Project Leads: Dr Martin Wildman, Sheffield Teaching Hospitals/University of Sheffield Prof. Iain Buchan, Prof. John Ainsworth and Dr Pauline Whelan, The University of Manchester
In collaboration with Sheffield Teaching Hospitals and the University of Sheffield, The Farr Institute has developed a digital platform to support adherence to treatment in adults with Cystic Fibrosis (CF).
Cystic Fibrosis (CF) is an inherited disease affecting 10,000 people in the UK. In 2012 the average age of death for a CF patient was 28 years.
The lungs of people with CF are prone to infections, and daily physiotherapy and inhaled medications are needed to stay healthy. Around £30 million is spent annually on inhaled therapy but some studies have suggested that, on average, patients adhere to only 36% of their therapy as directed by their doctor.
People with CF who do not adhere to their medication cost the healthcare system significantly more than those who do, with most of the additional cost coming as a result of unscheduled emergency care and hospital admissions. This unscheduled emergency care is distressing for people with CF and their families.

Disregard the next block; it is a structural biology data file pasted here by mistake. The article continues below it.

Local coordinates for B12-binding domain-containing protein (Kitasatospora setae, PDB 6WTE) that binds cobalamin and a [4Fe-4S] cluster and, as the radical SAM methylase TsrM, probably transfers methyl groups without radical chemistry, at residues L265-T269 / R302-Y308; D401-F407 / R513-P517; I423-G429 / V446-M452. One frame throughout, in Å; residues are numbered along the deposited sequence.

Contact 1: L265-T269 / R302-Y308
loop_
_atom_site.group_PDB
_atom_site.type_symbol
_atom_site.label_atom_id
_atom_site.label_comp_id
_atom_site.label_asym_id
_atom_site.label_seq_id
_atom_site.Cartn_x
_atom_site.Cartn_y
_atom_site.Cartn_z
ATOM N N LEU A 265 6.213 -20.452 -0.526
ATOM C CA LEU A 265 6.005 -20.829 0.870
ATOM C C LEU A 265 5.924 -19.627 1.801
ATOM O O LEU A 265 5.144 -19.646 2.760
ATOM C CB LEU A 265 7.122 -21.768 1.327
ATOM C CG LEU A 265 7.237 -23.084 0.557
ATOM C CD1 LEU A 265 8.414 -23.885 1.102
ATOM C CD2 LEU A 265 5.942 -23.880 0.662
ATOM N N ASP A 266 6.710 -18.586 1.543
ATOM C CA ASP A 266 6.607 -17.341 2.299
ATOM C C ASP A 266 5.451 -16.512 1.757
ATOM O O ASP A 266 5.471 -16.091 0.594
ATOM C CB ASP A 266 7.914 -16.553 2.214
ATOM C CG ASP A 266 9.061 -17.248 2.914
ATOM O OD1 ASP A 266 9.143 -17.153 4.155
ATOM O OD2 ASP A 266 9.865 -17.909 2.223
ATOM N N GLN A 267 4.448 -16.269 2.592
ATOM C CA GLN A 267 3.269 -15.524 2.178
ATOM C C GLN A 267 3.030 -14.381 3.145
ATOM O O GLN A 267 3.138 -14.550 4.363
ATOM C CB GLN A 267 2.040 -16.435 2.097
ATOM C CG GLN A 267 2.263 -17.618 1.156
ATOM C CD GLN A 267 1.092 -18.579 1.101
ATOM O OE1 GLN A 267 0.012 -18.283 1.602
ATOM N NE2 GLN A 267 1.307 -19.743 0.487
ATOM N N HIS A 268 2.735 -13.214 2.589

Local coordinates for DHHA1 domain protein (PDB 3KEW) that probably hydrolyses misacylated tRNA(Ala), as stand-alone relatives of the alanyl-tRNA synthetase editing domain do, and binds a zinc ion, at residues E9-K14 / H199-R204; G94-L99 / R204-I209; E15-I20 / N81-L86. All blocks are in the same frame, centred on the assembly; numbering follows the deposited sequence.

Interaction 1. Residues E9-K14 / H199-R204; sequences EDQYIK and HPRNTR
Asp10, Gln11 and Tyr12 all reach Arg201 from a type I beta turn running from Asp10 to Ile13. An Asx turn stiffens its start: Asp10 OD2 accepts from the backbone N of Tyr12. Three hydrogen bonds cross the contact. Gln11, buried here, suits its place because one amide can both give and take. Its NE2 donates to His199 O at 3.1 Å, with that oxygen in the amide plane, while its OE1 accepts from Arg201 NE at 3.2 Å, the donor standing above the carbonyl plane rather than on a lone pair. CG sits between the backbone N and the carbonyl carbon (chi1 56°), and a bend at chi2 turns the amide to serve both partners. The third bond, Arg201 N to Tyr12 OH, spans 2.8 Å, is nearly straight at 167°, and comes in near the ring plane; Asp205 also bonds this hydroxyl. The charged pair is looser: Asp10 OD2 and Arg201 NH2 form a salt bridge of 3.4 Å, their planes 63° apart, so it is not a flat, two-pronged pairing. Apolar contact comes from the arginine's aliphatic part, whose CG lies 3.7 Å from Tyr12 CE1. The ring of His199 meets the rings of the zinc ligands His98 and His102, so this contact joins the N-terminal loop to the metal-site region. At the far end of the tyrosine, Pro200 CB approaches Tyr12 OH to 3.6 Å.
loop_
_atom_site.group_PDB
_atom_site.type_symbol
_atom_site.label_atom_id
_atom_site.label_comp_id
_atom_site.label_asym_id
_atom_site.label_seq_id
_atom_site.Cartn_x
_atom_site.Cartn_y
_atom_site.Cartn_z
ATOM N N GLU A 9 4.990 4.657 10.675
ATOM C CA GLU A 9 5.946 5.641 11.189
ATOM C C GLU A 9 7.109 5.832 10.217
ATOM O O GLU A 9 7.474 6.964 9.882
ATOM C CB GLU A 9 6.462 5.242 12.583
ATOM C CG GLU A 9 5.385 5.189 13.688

Up to now, there has been no way for people suffering from CF and clinicians to understand how and when patients take their medication making it difficult for the health services to better support patients.
This research programme is funded by the National Institute for Health Research and involves:
- Creating a solution in partnership with patients. TheCFHealthHub website and mobile app were co-designed with patients, clinicians and researchers
- A small pilot scheme with real patients designed to testacceptability of the CFHealthHub at 2 CF centres in the UK
- A larger multi-centre trial that will recruit 800 patients that willseek to reduce the non-adherence of treatment by encouraging more patients to take medication as directed by their doctor
- An evaluation of the economic value of the project and thepotential cost savings to the NHS
- Development of a new CF data resource that could be used by researchers to further advance treatments for PWCF